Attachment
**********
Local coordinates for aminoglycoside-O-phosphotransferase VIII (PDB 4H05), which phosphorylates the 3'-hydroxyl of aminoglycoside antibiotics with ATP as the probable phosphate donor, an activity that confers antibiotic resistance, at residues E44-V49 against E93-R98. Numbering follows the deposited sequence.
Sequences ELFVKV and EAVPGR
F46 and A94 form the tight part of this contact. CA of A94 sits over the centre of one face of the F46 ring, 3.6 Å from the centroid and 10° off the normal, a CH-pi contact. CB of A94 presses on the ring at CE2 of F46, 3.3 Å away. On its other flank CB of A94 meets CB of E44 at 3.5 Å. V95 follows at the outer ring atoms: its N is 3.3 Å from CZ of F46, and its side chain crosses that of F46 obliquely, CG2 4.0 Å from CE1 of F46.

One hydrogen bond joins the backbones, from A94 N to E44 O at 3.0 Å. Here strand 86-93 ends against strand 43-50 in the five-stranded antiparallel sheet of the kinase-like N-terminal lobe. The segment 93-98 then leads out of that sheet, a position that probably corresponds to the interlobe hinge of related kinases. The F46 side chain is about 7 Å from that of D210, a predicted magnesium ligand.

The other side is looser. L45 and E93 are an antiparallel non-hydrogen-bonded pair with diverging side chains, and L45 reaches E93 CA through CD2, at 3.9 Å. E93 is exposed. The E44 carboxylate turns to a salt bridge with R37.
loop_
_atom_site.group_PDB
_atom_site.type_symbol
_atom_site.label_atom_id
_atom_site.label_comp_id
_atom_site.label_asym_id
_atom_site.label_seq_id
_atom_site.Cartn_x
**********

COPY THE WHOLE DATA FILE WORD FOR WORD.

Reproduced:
Local coordinates for aminoglycoside-O-phosphotransferase VIII (PDB 4H05), which phosphorylates the 3'-hydroxyl of aminoglycoside antibiotics with ATP as the probable phosphate donor, an activity that confers antibiotic resistance, at residues E44-V49 against E93-R98. Numbering follows the deposited sequence.
Sequences ELFVKV and EAVPGR
F46 and A94 form the tight part of this contact. CA of A94 sits over the centre of one face of the F46 ring, 3.6 Å from the centroid and 10° off the normal, a CH-pi contact. CB of A94 presses on the ring at CE2 of F46, 3.3 Å away. On its other flank CB of A94 meets CB of E44 at 3.5 Å. V95 follows at the outer ring atoms: its N is 3.3 Å from CZ of F46, and its side chain crosses that of F46 obliquely, CG2 4.0 Å from CE1 of F46.

One hydrogen bond joins the backbones, from A94 N to E44 O at 3.0 Å. Here strand 86-93 ends against strand 43-50 in the five-stranded antiparallel sheet of the kinase-like N-terminal lobe. The segment 93-98 then leads out of that sheet, a position that probably corresponds to the interlobe hinge of related kinases. The F46 side chain is about 7 Å from that of D210, a predicted magnesium ligand.

The other side is looser. L45 and E93 are an antiparallel non-hydrogen-bonded pair with diverging side chains, and L45 reaches E93 CA through CD2, at 3.9 Å. E93 is exposed. The E44 carboxylate turns to a salt bridge with R37.
loop_
_atom_site.group_PDB
_atom_site.type_symbol
_atom_site.label_atom_id
_atom_site.label_comp_id
_atom_site.label_asym_id
_atom_site.label_seq_id
_atom_site.Cartn_x